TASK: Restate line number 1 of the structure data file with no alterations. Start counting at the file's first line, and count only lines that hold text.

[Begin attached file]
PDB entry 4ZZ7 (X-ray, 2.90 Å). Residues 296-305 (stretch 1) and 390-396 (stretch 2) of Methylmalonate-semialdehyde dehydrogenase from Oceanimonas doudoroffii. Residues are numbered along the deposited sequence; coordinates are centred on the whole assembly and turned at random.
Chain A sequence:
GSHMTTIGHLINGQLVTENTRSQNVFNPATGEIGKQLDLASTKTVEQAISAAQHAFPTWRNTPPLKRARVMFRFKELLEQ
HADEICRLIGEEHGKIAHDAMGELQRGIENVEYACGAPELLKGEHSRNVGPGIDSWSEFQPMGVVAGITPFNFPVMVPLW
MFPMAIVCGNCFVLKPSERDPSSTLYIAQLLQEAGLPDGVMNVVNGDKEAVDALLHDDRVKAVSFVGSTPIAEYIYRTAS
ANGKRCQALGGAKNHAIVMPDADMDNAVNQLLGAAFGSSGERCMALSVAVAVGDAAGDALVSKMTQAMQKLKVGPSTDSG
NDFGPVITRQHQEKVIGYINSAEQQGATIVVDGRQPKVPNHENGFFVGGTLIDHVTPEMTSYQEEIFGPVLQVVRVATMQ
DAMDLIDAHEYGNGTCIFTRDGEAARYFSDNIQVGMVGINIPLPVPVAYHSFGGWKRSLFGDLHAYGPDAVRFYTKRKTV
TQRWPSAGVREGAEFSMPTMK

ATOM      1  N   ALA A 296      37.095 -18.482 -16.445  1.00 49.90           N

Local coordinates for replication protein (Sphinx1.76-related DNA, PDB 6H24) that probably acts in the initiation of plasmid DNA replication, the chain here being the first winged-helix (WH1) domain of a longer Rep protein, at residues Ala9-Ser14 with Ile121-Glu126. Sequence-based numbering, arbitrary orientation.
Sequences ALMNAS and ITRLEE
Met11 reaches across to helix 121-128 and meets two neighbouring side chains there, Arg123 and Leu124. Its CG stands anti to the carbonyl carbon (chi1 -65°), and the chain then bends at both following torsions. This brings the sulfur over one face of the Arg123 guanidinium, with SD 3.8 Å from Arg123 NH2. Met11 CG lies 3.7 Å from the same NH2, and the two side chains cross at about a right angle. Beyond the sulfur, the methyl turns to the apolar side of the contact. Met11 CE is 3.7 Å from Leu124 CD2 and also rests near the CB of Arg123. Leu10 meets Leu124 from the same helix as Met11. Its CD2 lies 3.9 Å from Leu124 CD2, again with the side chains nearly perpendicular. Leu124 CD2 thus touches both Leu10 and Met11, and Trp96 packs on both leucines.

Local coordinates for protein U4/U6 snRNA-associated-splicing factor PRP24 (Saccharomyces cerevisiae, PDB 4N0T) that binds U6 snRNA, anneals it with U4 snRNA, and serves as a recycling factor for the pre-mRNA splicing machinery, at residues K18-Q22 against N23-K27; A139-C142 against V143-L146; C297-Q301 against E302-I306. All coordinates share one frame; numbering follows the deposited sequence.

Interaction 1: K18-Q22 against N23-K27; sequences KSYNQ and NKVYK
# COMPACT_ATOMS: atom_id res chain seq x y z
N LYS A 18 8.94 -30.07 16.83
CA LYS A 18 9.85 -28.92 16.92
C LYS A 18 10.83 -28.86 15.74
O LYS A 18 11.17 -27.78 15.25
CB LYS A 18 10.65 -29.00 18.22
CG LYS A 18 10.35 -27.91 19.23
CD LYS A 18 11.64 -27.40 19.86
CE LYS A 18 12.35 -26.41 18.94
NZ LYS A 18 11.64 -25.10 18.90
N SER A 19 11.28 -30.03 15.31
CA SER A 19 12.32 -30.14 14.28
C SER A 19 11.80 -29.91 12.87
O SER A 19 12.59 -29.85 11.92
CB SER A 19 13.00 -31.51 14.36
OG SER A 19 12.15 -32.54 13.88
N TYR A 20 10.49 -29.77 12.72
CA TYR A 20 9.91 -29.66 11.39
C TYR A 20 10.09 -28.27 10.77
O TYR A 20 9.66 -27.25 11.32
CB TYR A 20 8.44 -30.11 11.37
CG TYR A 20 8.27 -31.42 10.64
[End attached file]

PDB entry 4ZZ7 (X-ray, 2.90 Å). Residues 296-305 (stretch 1) and 390-396 (stretch 2) of Methylmalonate-semialdehyde dehydrogenase from Oceanimonas doudoroffii. Residues are numbered along the deposited sequence; coordinates are centred on the whole assembly and turned at random.